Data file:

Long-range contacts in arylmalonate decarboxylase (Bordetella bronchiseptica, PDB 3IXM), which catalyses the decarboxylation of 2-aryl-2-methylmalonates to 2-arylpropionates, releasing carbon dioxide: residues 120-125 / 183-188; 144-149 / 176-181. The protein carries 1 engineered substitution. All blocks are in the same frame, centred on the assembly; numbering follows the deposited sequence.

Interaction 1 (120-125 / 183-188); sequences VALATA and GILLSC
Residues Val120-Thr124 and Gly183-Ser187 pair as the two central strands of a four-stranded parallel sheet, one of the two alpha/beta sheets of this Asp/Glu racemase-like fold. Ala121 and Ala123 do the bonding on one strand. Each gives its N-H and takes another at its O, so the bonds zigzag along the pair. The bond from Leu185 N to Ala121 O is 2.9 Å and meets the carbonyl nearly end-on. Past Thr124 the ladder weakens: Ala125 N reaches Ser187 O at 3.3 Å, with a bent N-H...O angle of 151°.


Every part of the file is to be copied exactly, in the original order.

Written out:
Long-range contacts in arylmalonate decarboxylase (Bordetella bronchiseptica, PDB 3IXM), which catalyses the decarboxylation of 2-aryl-2-methylmalonates to 2-arylpropionates, releasing carbon dioxide: residues 120-125 / 183-188; 144-149 / 176-181. The protein carries 1 engineered substitution. All blocks are in the same frame, centred on the assembly; numbering follows the deposited sequence.

Interaction 1 (120-125 / 183-188); sequences VALATA and GILLSC
Residues Val120-Thr124 and Gly183-Ser187 pair as the two central strands of a four-stranded parallel sheet, one of the two alpha/beta sheets of this Asp/Glu racemase-like fold. Ala121 and Ala123 do the bonding on one strand. Each gives its N-H and takes another at its O, so the bonds zigzag along the pair. The bond from Leu185 N to Ala121 O is 2.9 Å and meets the carbonyl nearly end-on. Past Thr124 the ladder weakens: Ala125 N reaches Ser187 O at 3.3 Å, with a bent N-H...O angle of 151°.